PP: More so when I was younger, I would say. Probably when I started traveling around and just noticing how there is injustice and inequality everywhere. Before that, I was in my own bubble and in my home country, I didn't know. I didn't know that we all go through the same problems and issues in life. After traveling, that started shifting and I noticed that humans everywhere are suffering from the same things. I think that kind of made me want to do something about it.
PIB: Why do you think art is an effective tool for sharing these issues?
PP: I think because art could be the most healing tool that's so far accessible for everyone, in terms of a society and in terms of how many people can relate to something that can be sent out through art. I think that makes it a stronger tool. Art is healing in general, I think. An artist basically puts the ugliness or the problems of this world into beauty.
PIB: You've included some self-portraits in your submissions. Why choose to turn the camera on yourself?
PP: I think there are multiple reasons. One would be that I didn't have as much access because of traveling, being in a country that I didn't really know anyone. The other thing would be the awareness that I have about myself, more so than someone else. Maybe knowing that because I went through this, I can use it, I can project it into my art.
PIB: A common thread within the queer community is that they don't see a lot of representation in media. Why do you think having art that furthers representation of the queer community is important?
PP: I think for the same reason that art is important. It can be liberating for so many people who are not at that level of awareness or liberation. Maybe people who are not as much in peace with who they are can relate to a piece of art and actually think about it and change that mindset.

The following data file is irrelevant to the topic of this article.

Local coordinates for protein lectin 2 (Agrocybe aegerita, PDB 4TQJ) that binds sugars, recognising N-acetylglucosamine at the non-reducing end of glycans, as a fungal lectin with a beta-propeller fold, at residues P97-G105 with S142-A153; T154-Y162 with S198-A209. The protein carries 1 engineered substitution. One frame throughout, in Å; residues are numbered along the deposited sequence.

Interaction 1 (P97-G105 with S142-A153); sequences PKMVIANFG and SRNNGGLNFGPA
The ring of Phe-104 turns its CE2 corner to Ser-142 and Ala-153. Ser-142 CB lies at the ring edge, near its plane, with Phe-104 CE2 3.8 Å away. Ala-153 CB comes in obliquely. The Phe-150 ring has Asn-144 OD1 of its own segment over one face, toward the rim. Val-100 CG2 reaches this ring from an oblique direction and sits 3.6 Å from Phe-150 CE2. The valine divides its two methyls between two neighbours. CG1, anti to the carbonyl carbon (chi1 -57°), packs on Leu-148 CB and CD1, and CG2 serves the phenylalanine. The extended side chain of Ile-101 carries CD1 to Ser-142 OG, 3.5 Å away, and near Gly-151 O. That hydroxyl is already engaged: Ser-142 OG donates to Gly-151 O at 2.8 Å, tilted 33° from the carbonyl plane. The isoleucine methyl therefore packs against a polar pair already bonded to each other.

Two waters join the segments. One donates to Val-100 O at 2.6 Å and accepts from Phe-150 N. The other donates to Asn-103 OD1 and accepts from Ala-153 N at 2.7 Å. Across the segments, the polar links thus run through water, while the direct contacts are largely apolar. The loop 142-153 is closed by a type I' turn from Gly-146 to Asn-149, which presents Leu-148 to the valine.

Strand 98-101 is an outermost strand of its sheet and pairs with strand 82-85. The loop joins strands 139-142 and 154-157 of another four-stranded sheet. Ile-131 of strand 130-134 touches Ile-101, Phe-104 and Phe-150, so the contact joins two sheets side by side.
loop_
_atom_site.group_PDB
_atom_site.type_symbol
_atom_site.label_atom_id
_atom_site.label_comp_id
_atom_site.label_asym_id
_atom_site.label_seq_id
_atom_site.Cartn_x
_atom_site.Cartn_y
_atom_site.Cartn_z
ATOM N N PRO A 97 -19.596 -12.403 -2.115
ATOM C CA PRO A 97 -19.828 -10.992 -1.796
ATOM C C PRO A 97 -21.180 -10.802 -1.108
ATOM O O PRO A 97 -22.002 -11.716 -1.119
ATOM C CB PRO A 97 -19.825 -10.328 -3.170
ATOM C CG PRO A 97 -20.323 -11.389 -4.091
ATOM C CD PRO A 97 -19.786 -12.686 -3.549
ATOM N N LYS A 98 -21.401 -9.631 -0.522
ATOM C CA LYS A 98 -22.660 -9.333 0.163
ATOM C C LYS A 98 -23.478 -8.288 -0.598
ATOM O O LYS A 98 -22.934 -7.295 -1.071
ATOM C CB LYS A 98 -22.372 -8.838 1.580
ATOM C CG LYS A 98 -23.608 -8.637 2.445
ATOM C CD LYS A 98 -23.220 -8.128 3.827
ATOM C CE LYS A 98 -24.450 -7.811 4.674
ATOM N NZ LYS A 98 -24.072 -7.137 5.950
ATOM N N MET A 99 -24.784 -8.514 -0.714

PIB: Why do you think the queer community gravitates towards art?
PP: I think because the queer community has been suppressed for so long. From the hard stuff that comes out, people, at some point, start to heal themselves and the result that comes out is something that we call art.
PIB: You mentioned earlier that, while the city can be quite conservative, there are these sort of pocket communities where people come together and are quite close. Would the arts community here be one of those pockets?
PP: I would say so. For myself, I'm still on my way to integrate into the society here. I find it harder because I feel like, because of the conservatism, a lot of things are more contained here and it's not as open. But yeah, I do belong to some smaller communities and they are mostly communities of art.
PIB: Is there anything that you would like to add?
PP: The only other thing I would want to point out would be for the LGBTQ community here to embrace the rights and the freedoms that they already have.
PIB: Absolutely. I think that's an important thing to reflect on in the current political climate.
PP: Totally. Because the country that I come from wouldn't let me live for who I am. I'm trying to make a voice here and I know that there still needs to be movements and reforms, but people also need to make peace with what they have and embrace that freedom that exists here.